Tag Archives: Hindi

66 Years Of Bollywood Since Independence: Why The Show Will Always Go On

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Ankush Kumar brings back 66-years of the Hindi film industry since Independence

“Awara hoon, ya gardish mein hoon, aasman ka tara hoon”. This Raj Kapoor classic sums up the journey of Hindi cinema in the last 100 years. A name that is not just a poorer cousin of its western counterpart, but also is behind its regional competitor, ‘Bollywood’ has reached an age of celebrations. Bevinda Collaco, the veteran journalist and Amit Khanna, a film maker both have staked claim in coining the term, that now appears even in the Oxford English dictionary ‘BOLLYWOOD’.

Ever since India gained independence in 1947 Hindi cinema has taken baby steps forward and today in 2013 we are ready to cater to global audiences. In the last 66 years Hindi cinema has seen some great periods of entertainment and some really low phases when the audience were treated to utter nonsense and stupidity. Today lets look back at the industry of entertainment fondly known as ‘Bollywood’.

“Dekha ek khawb, toh yeh silsile hue”
This song defines the era of post independence Hindi cinema. The fifties and sixties was the golden period of Hindi movies. A few good men saw the dream of making quality cinema and entertaining the audiences at large. Guru Dutt, Satyajit Ray, Raj Kapoor redefined the perception of Hindi cinema and brought a cross cultural appeal to it. Hence the films of that era, even today are considered timeless gems. In a poll conducted by BBC Asia for the top hundred songs in Bollywood, a whopping 46 percent of its music came from this era. At the dusk of the sixties, and dawn of the seventies, Hindi cinema witnessed the birth of a legend, that too purely ‘Luck by Chance’.

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The angst a common man had in him, was beautifully portrayed by the then generation of film makers and Hindi cinema made way to classics like Sholay, Deewar, Trishul, Zanjeer. This was the same era when film makers like Hrishikesh Mukherjee showcased the struggles of an underdog in a light humorous way.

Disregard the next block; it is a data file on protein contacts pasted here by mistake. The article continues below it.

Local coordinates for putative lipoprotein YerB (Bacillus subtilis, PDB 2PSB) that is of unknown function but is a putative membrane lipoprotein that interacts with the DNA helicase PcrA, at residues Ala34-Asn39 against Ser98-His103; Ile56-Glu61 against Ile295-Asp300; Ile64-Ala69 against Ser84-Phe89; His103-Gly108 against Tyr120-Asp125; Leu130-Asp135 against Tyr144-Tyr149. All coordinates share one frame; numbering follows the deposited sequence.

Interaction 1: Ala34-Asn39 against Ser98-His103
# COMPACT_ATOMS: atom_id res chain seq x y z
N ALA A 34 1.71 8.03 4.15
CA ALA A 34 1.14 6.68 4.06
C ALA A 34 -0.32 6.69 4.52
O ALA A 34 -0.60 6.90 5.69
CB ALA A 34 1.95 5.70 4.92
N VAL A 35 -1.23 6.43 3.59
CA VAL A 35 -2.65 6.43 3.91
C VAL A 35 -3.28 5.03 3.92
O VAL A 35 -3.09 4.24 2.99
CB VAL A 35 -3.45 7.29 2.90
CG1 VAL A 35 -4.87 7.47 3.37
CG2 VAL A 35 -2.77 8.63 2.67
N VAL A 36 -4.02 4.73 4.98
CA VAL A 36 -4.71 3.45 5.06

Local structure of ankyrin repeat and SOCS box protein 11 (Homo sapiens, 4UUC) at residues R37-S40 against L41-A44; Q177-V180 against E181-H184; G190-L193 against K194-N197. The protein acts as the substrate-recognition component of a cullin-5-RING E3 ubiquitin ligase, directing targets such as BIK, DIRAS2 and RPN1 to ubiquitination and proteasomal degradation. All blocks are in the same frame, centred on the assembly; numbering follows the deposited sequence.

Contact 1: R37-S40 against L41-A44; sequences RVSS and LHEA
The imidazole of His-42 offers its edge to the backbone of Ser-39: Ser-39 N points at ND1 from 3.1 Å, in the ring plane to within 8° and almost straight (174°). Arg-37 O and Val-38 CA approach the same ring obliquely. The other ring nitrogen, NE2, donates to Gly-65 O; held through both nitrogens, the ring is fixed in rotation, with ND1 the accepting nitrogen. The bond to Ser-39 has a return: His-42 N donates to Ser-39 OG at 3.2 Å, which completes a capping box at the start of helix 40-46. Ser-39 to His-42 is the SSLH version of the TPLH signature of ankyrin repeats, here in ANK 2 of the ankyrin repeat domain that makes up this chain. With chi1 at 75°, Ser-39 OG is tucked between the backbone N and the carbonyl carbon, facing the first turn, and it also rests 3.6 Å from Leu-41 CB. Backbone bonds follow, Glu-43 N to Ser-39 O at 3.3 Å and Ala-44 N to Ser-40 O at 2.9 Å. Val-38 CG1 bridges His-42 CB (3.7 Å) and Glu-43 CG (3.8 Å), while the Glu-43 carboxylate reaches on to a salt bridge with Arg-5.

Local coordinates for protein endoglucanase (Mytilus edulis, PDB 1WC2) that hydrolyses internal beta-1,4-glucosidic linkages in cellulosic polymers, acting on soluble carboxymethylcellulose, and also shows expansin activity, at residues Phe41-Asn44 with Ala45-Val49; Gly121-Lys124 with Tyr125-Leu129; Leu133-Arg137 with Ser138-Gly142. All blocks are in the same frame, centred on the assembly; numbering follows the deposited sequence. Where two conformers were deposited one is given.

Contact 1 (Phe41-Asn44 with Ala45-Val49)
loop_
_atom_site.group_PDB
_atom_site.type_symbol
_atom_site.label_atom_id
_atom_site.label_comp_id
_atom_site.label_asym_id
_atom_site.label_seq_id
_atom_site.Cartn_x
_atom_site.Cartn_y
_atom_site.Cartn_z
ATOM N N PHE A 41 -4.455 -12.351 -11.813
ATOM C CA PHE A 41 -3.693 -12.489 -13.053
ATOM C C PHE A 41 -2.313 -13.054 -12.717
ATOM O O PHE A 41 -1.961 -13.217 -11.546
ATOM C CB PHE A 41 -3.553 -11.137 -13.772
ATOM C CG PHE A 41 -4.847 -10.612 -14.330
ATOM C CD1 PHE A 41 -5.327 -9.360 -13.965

Bollywood smashed box office records in this era. Legends like Amitabh Bachchan were born, and the world had begun to take notice of cinema from the east. The era of the seventies can be best summed up by this awesome dialogue ‘Mogambo khush hua’!

Its quite an Irony when it comes to Bollywood in the eighties. Back then when India won the cricket world cup in 1983, or when Delhi hosted the Asian games in 1982, or for the matter of fact when our hockey team won gold at the 1980 Moscow Olympics, our cinema saw a huge slump. The period between 1980 and 1988 is considered the darkest hour of Hindi cinema.

The old order was still adamant then, be it the actors or the directors or the musicians hence the end result of the movies were tacky and useless. Legendary directors like Manmohan Desai who had popularized Kumbh melas in the seventies did not find takers of his brand of cinema in the eighties. Legends like Amitabh Bachchan were the only who still managed return on investments; otherwise mostly films were a dull affair.

The advent of the nineties brought a sea change in Bollywood. The Chopras, Barjatyas and Johars dominated proceedings. Stars like Salman, Aamir and Shahrukh Khan were born. The new order of technicians and actors managed to erase the dark era of the eighties. Romance as a genre helped Bollywood make its mark in European and American markets. This was also the decade where Bollywood stars made rapid strides in the world of publicity and advertising.

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“Dekho 2000 zamana aa gaya” the dawn of the new millennium saw the birth of two sons of legendary actors, the Khans continued to dominate the decade. But some very inspiring comebacks made the difference. Bachchan Sr, Sanjay Dutt made a comeback of sorts, so did Sridevi and Madhuri Dixit. This was the era when new age cinema found their calling. Our movies went to prestigious fests and made a mark.

The copyright act meant plagiarism wasn’t a choice anymore and yet adaptations of western classics were made. Directors like ‘Vishal Bhardwaj’ captured literature from the world beautifully. Dark cinema was equally entertaining. But the decade of 2000 will be best remembered for ‘Lagaan’. A movie that made it to the academies final five. There is a section of society that thinks Oscars are equivalent to our Filmfare, but that has never been the case. They respect and celebrate cinema of the world, we have narrowed it down to just Hindi cinema.